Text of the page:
Former Art.com Exec Charged with Price Fixing in Online Poster Sales

A former e-commerce executive has agreed to plead guilty in U.S. District Court in San Francisco to colluding with competitors to fix the prices of posters sold through the Amazon Marketplace, U.S. Department of Justice officials said today.

David Topkins reached a plea deal with federal prosecutors to pay a $20,000 fine and cooperate with the ongoing Justice Department investigation into anti-competitive practices in online poster sales in exchange for his guilty plea, according to the Justice Department.

The Justice Department charged Topkins today with working with competitors to fix the prices of the certain posters sold through Amazon Marketplace, an online market for third-party sellers, between September 2013 and January 2014.

The charges do not name Topkins’ company, but at the time he was employed by the Emeryville-based Art.com after the online art retailer acquired Topkins’ Poster Revolution company in 2012.

He was fired by Art.com in January 2014. Topkins’ separate fashion company, Gotham City Online, later filed a lawsuit alleging Art.com stole trade secrets from the fashion business after Topkins and two business partners were terminated.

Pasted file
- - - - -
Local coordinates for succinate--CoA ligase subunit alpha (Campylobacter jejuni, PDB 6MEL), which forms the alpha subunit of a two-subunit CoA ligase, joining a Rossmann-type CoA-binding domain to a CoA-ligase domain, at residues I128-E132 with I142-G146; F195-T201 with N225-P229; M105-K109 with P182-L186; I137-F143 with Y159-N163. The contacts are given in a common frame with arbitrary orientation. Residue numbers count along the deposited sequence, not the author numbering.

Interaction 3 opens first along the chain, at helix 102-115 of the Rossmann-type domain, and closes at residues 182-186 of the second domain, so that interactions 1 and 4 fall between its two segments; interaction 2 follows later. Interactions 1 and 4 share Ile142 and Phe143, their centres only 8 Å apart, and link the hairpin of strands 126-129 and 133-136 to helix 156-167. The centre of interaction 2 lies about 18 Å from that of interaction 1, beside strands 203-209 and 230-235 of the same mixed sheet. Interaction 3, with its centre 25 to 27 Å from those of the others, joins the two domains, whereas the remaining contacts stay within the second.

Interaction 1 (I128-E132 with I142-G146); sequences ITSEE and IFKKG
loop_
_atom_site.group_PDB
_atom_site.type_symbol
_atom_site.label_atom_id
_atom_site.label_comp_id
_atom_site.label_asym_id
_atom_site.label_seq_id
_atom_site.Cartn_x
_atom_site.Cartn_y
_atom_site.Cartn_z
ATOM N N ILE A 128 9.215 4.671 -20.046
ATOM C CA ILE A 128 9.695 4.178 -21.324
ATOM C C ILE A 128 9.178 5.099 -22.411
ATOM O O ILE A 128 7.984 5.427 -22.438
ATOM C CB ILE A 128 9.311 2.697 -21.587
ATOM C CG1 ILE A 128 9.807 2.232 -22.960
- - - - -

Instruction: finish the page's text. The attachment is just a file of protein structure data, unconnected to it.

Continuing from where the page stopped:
According to the Gotham City Online complaint against Art.com, Topkins was scheduled to receive a multimillion-dollar payment from Art.com on Jan. 27, 2014, but was instead interrogated about unspecified trade practices. He was fired the next day.

The suit alleged that Art.com then accessed Gotham City Online servers and changed security passwords after the termination. The case was dismissed and sent to arbitration later that year, according to court records.

The other companies that participated in the price fixing with Topkins were not named and have not been charged. Topkins wrote and implemented computer code to set the prices of certain posters using specific pricing algorithms according to the agreement, Justice Department officials said.

Topkins faced a maximum sentence of 10 years in prison and a $1 million fine under the federal Sherman Act.

His charges were part of an ongoing federal investigation into price fixing in the online wall décor industry. The Justice Department’s Antitrust Division is still seeking tips on anti-competitive conduct by wall décor sellers and is asking anyone with information to call the citizen complaint center at (888) 647-3258.

Scott Morris, Bay City News

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  • Too funny. A little bit of price fixing and the US DOJ gets all excited; yet it can be easily demonstrated that eBay knowingly and calculatingly facilitates, and aids and abets before and after the fact, endemic auction fraud on consumers on its auctions marketplace—and the DOJ does absolutely nothing about it. It must have something to do with the large size of, and the people involved in, the massive eBay auction fraud operation that protects them from such prosecution … http://bit.ly/11F2eas